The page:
While Exec Chef demonstrated his wicked knife skills on the folded pasta dough, Jr. Chef ran out to our basil plant in the backyard for a fresh herbaceous touch for  the dish. The sauce was just the tomatoes with olive oil, butter, basil and some Parmigiano-Reggiano.

It’s the simple dishes that make the best use of extraordinary ingredients and it’s sharing the simple pleasures that make the best memories.

Caesar Seizure

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Caesar Seizure

When I met my husband, he was not yet the Executive Chef I know and love today. He was an apprentice line cook at a semi-veggie restaurant in our provincial capital. I loved taking my friends and family on Wednesday nights to sample his latest dish that he had created for their weekly appetizer special. My best gal, Lassette, STILL talks about the corn broth with cheese filled raviolis, even though it was over a (gulp) decade ago that she sampled it.

One of my favourite things about those days was when my boyfriend (tee hee) would call me at the end of his shift to see if he could bring me anything. Most nights I would reply with,”Oh, you know what I want, baby.” And he did, and he would deliver. He’d come home, I’d hear his key in the lock and cross the room to the door before he even had it open. I’d give him a kiss hello (if I remembered) and grab the bag from his hand. I’d already have our only mixing bowl out on the counter with utensils nearby. The first container held fresh, crisp romaine leaves that almost filled the bowl. Next, a smaller container chockfull of house made croutons, that started their life cycle as focaccia bread and then where blessed with copious quantities of garlic and olive oil. After that came the dressing (two containers if I was extra lucky), thick, creamy golden goodness to be scraped out over the leaves and croutons. Then I tossed it all together gently, to spread the dressing around in order to delicately coat each leaf and crispy cube of golden bread. Finally, the last container holding freshly grated Romano cheese was sprinkled over the slick surface.

Forgoing plates, and armed with forks, we’d take the single step to the couch and eat directly from the bowl. Those were the good old days, before we had a car, a kid or a clue. I think of those days fondly, and when I get to reminiscing, I am usually seized with a craving for that Caesar Salad of yore. Fortunately, the restaurant published a cookbook with their Caesar Salad dressing recipe. It’s pretty much the only way I can get my Chefs to eat salad without complaint (or conversation, we are all to busy enjoying). I usually add chicken to make it the full meal deal.

The croutons themselves are snacktastic. I don’t make them from focaccia, I use either sourdough (left over from making French Toast) or Italian (the bottom half only, the top gets used for garlic bread). I’ll freeze the cubed bread if I’m not using right away and let it fully thaw before letting them soak in olive oil flavoured with garlic, salt and pepper. I tend to snack on them while making the dressing, just the ugly ones of course.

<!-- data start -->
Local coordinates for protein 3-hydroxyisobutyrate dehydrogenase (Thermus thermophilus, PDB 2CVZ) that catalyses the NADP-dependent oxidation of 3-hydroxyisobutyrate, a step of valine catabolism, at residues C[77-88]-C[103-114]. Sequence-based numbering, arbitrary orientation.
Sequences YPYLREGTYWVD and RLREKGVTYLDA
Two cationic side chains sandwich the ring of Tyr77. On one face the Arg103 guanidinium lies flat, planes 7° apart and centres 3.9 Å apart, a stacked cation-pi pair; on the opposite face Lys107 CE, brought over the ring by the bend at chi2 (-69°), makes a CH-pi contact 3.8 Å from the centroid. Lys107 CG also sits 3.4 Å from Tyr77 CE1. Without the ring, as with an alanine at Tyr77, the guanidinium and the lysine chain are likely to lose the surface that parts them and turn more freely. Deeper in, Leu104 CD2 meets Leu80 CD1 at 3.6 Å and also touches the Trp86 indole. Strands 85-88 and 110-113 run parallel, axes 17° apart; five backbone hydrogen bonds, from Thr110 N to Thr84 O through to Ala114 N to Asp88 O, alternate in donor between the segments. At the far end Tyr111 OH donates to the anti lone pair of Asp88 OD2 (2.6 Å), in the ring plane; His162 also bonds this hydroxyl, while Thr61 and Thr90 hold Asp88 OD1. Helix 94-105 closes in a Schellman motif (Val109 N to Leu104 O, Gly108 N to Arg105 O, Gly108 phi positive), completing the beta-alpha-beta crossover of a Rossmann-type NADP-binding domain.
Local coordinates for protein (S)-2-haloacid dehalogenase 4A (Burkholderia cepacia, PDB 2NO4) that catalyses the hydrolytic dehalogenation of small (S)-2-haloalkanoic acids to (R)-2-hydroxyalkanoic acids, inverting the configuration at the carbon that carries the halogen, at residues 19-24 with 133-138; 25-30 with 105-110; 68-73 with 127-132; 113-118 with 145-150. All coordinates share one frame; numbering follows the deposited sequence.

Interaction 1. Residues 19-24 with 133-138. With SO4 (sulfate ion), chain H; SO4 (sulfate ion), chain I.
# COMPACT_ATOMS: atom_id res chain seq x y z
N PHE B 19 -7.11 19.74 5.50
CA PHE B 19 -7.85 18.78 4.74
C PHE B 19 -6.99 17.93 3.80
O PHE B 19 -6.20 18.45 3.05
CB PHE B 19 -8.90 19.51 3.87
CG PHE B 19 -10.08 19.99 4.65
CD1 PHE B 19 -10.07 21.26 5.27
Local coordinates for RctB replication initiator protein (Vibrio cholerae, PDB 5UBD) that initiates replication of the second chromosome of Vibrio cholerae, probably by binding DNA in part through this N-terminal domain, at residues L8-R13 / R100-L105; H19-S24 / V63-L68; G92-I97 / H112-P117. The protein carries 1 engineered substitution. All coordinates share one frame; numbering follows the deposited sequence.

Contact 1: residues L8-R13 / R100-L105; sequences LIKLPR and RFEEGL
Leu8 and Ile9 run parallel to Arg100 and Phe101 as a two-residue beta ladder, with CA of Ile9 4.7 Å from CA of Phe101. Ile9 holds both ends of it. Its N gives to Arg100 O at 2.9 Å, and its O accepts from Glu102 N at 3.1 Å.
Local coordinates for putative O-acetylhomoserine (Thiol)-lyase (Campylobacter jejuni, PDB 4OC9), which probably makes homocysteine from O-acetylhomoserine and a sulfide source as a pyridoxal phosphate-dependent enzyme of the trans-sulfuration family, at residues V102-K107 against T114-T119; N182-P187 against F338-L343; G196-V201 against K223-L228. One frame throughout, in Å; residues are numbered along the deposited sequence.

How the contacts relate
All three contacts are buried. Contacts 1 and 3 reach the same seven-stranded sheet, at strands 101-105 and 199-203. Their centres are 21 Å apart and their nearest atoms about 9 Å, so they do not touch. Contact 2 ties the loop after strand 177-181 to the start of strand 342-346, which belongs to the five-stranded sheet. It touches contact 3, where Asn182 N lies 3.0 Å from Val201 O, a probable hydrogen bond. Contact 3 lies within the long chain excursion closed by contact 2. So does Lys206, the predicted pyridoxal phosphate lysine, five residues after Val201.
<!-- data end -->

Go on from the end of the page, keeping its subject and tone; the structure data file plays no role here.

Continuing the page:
I have the ingredients for the dressing memorized: roasted garlic, fresh garlic, olive oil, parmesan cheese, dijon mustard, capers, anchovies, salt and pepper. The roasted garlic is easy to do: cut off the tops of two whole heads, place it in the centre of a square of aluminum foil, douse it in olive oil and s&p liberally, pop it in the oven at 450 for 45 minutes (I love the symmetry of those numbers). I measure everything else by taste. Once the roasted garlic is ready it goes into the blender (well, right now I’ve been using my immersion blender, apparently I wore my pastel yellow Kitchenaid blender out). Half a lemon gets its juice squozen in (yes it’s a new word, feel free to use it), one large, or two small sliced cloves of fresh garlic, a nice pile of parmesan falls gently from the grater, a squidge (second vocab word of the day) of dijon mustard, five or six capers,one single anchovy (oops, suddenly not vegetarian), a few grinds of pepper, a generous pinch of kosher salt and a splash of olive oil. Then the blending/tasting/blending/tasting begins! The quantities are never exact because the flavours change with the season, or the brand. Somtimes I use oil packed capers and anchovies, sometimes salt packed. This changes the intensity of the flavour and the impact to the dressing. Lemons can be sweeter or drier, garlic can be subtle or strong. This is where the tasting comes in.

Once the first round of all the ingredients are in and all blended together, a tiny spoon drops a taste on your tongue. Whatever ingredient you can taste individually doesn’t need to be increased. So, just keep adding more of everything you don’t taste until it’s a beautifully balanced blend of all the players. The best way to tell when you’re done is when you just start eating, rather than tasting, the dressing (you just may be too hungry to care, but that’s fine). Leftover dressing makes a great dip for carrot sticks or croutons the next day. Just kidding about the croutons, they wouldn’t last more than a day around my house!